• Would you like to be able to see at distance, near and everything in between with contact lenses?

Other questions we find helpful in this patient-centered approach for current contact lens wearers are these:

  • Do you find your eyes tire at the end of the day?
  • Are you able to wear your contact lenses comfortably all day?
  • Do you ever feel your contact lenses in your eyes?
  • Do you find yourself using reading glasses with your current contact lenses?

Other Considerations

Show Them the Money. Have staff notify patients about co-pays and insurance benefits for their exam, glasses and contact lenses. It is extremely important to verify insurance ahead of time, so that we can let patients know their insurance contribution and have the money discussion completed early on. This allows our patients to enjoy their entire experience at our office.

Always Prescribe the Healthiest Option. Another major strategy we have in patient care and the patient-centered approach is to give every patient the healthiest option, regardless of cost or coverage. The conversation surrounding this:

“Mrs. James, contact lenses have changed dramatically in the past 10 years. We are proud of the fact that 80% of our patients use single-use contact lenses. The reason for this is that they are extremely convenient, there is less risk of infection, and the cost is similar to other contact lenses when you include the cost of cleaning/disinfecting solution. The improvement in comfort in vision, though, is what patients appreciate immediately.”


Once the patient is in your exam room, examine the answers the patient has provided to the questions the tech asked him, and use your contact lens acumen to prescribe a lens you feel — and your patient will feel — is personalized for him. To get patient buy-in and reinforce that the entire process has been customized to him, explain the reasoning behind your choice of contact lens. Example scripts:

  • The new wearer: “Mrs. Jones, the contact lenses I am going to prescribe for you are amazing. They provide great vision for you from distance to near, and they feel like nothing is in your eyes. I know you said you just want to be able to see while riding your bike, however, you may find these contact lenses so awesome, that you enjoy wearing them all the time. Let’s go ahead and teach you how to put the contact lenses on, so you can wear them comfortably.”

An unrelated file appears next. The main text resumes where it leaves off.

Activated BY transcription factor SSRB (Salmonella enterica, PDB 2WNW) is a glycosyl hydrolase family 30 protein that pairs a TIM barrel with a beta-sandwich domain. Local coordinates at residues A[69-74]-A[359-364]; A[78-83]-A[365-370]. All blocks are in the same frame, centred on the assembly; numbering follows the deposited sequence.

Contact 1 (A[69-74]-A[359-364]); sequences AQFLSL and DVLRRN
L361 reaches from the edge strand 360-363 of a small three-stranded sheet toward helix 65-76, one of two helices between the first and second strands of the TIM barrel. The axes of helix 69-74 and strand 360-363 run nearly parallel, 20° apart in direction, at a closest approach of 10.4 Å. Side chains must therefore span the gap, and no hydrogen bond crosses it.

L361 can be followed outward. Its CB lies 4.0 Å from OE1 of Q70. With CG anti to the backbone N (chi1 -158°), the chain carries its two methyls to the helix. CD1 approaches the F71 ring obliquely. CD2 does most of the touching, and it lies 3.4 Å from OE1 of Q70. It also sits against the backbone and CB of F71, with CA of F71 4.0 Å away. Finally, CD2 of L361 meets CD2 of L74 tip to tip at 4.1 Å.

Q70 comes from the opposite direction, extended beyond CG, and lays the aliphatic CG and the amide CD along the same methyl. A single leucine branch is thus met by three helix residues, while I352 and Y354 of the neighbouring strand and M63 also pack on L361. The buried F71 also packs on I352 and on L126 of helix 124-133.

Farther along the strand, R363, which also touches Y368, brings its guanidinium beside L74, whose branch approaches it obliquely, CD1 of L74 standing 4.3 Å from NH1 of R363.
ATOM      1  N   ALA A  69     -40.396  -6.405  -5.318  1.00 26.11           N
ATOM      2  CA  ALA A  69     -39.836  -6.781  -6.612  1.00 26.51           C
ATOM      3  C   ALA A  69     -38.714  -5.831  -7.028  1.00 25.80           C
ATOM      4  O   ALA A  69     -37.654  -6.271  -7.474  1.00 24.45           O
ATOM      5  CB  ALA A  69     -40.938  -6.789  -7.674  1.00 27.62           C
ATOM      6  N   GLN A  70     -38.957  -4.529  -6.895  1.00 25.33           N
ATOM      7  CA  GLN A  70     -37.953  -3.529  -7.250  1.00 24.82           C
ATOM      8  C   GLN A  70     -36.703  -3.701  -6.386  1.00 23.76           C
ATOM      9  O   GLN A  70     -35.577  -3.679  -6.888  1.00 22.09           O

• The current wearer: “Mrs. Smith, thank you so much for being here today. We are so glad to see you. I hear you are having some challenges with your current contact lenses. Can you tell me more about that?”
    “After hearing your concerns, I am pleased to tell you I have great news for you. With all of the new advances in contact lens technology, I now have contact lenses that feel like nothing is in your eyes. They also provide great vision from the movie screen to the menu, all the while minimizing your risk of infection because you’ll use a fresh, clean lens every day. I cannot wait for you to try them on.”
  • The interested, yet unsure, patient: “Mrs. Rogers, thank you so much for being here today. We are so glad you chose us as your eye care team. We specialize in contact lenses, and I am thrilled that you are interested in contact lenses today. Tell me what your expectations are for contact lenses? After hearing your thoughts, I know you will love what is available in contact lens technology today.”


We have had great success with contact lenses in our practice. I attribute this success to this described patient-centered approach. If it sounds too easy, that is because it is. I found that by providing a customized approach, both patients and the practice thrive. OM